Hagia Sophia - cathedral and mosque
That was how, on May 12th, I ended up on a flight to Istanbul. Posts following this one will detail the particulars about the trip from my perspective. The remainder of this post will give you an idea of what I expected going to Turkey. The reality was definitely not something that I envisioned. I had a sense of the history of Turkey. For centuries, the land has served as the fertile field where home-grown kingdoms and empires, such as Troy, Lydia, the Hittite Kingdom and Empire, and the Ottoman Empire, have risen and fell. It has been a key in the rise of other empires, such as the Persian Empire and Alexander the Great's short-lived empire, which have coveted its land and territory and used them as stepping stones to greatness. It cradled both Western and Eastern civilization, and it served as a battleground between cultures as well as nurturing all of them. It served as a key component in the rise of both Christianity and Islam.
I also knew some of the recent history - in 1923 Mustafa Kemal Atatürk established the Turkish Republic on the ashes of the Ottoman Empire, and since then Turkey has militantly defended its position as a secular Muslim state oriented toward the West. Turkey now sits at the edge of Europe, considering itself a part of the European tradition but also treated as an outsider (albeit an important one) by the other European countries. It is a member of NATO, and is considered an OECD country.
I thought that Turkey would be like Mexico, another OECD state that has elements of both a developing country and a modernized one. I saw Turkey as a country most likely ruled by elites in wealthy cities masking incredible poverty at the margins. This may actually be the case - I did not get the opportunity to go to Eastern Turkey where I understand that development has not been as strong.
Modern socially-conservative fashion in Turkey
What I didn't expect was a vibrant, extremely forward-looking country with arguably the strongest economy in Europe and the third fastest growing economy in the world. I didn't expect Istanbul to be such a cosmopolitan, exciting and modern place, despite my knowledge of its history. I didn't expect to find such a warm and gracious people, given the United State's often troublesome relations with Muslim countries. I hate to admit it, but I retained a lot of stereotypes of Muslim countries even though I knew that Turkey was different than, say, Saudi Arabia. I had visited Bangladesh in 1998, and pictured a much more developed version of Bangladesh (which is also a secular Muslim country). In other words, I thought I'd find a somewhat culturally and religiously conservative place where I would need to watch what I said and did a little, kind of like how a social progressive who doesn't want to offend would avoid religious and political conversation in Texas. While there are elements of an Islamic social conservatism in Turkey, it coexists with its modern, vibrant culture. In other words, the fascinating thing about Turkey is that it embodies pretty much everything, old and new, and it is not uncommon to see women in headscarves and modest raincoats walking arm in arm with women with long free-flowing hair and blue jeans.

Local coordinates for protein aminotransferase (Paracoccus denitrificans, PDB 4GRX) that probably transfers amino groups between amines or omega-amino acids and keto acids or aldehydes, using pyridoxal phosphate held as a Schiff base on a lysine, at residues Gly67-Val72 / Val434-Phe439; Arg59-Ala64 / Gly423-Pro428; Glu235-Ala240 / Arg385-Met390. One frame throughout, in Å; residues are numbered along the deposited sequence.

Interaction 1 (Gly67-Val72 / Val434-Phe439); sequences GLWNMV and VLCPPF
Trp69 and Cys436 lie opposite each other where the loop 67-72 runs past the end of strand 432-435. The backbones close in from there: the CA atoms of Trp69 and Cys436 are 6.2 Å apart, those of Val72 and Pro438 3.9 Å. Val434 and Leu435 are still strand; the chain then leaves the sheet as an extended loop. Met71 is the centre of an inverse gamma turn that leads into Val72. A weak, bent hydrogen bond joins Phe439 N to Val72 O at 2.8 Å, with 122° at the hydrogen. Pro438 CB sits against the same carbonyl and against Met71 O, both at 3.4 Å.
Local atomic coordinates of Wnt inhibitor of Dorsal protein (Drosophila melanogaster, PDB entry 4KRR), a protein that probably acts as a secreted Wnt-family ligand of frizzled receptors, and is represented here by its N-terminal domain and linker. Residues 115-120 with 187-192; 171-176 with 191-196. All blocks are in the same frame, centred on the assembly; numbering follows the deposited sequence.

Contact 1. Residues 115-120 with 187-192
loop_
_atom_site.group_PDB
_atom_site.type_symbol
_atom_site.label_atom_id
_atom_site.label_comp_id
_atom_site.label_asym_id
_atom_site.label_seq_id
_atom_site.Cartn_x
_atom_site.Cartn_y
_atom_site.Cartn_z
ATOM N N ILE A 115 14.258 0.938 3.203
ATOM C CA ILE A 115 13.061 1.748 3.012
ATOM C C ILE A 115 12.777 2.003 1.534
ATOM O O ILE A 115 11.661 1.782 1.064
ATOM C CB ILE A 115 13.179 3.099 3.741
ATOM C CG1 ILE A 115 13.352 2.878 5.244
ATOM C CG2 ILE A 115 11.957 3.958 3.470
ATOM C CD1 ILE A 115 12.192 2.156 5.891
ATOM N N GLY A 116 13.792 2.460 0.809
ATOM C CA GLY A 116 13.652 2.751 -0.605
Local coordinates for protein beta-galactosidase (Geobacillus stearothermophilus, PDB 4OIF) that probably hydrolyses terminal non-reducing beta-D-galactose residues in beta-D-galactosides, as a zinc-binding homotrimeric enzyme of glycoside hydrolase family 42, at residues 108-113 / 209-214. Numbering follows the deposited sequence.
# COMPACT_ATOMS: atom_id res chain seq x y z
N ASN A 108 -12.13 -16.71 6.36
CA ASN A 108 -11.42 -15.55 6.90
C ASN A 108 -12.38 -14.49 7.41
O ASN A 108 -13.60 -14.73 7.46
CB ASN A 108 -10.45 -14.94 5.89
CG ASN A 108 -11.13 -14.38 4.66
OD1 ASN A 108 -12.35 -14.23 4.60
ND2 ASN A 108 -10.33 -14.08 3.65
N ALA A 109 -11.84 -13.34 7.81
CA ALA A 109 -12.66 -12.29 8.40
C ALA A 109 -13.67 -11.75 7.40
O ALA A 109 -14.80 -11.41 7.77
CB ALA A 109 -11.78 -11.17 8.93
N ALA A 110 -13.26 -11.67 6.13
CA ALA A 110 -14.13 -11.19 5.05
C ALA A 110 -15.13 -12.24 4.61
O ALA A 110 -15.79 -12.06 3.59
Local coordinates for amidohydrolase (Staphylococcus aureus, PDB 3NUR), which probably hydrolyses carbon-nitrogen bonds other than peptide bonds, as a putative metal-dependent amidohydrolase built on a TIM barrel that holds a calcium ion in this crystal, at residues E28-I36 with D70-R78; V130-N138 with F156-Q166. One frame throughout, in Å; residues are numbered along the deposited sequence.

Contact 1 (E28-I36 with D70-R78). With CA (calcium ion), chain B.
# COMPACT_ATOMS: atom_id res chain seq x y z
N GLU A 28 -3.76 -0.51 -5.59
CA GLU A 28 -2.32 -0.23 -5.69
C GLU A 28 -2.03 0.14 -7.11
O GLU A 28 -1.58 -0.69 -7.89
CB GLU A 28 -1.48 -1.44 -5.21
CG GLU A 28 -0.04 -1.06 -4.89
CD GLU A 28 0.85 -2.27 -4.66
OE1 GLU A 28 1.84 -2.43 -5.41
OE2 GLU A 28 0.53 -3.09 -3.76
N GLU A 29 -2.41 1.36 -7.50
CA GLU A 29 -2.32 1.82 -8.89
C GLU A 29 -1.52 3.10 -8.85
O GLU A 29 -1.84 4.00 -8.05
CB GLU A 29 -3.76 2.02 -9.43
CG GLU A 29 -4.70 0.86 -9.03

Most unexpectedly, I didn't expect to have feeling of "gee, I could see myself living here," with "here" especially meaning a place like Istanbul.
What I did expect was a deep and layered culture based on a rich history, and I got that and more. In the next few posts I'll give more examples in words and pictures. Please be aware that the opinions expressed here are my own and not those of my companions nor of any particular group. I will also provide links to other opinions and information throughout my posts on Turkey so that the reader can have access to alternative information.
I was born in Eureka, California and adopted when I was 2. I grew up in Fort Bragg, California, and graduated high school in 1982. I finished a BA in English at Santa Clara University, and then did two years of volunteer service with the Jesuit Volunteer Corps in inner-city Milwaukee. I lived in Milwaukee from 1986-1995. I got married in 1995 to Megan Kamerick and moved to San Antonio, Texas where I worked for a non-profit organization while I picked up an MA in International Relations at St. Mary's University. In 2000, I started a Ph.D. program in Political Science at the University of New Orleans and we lived there until 2004. Megan accepted a job in Albuquerque 2004, and we have lived there up to the present. I completed my Ph.D. in 2008 and am currently working at the University of New Mexico School of Medicine.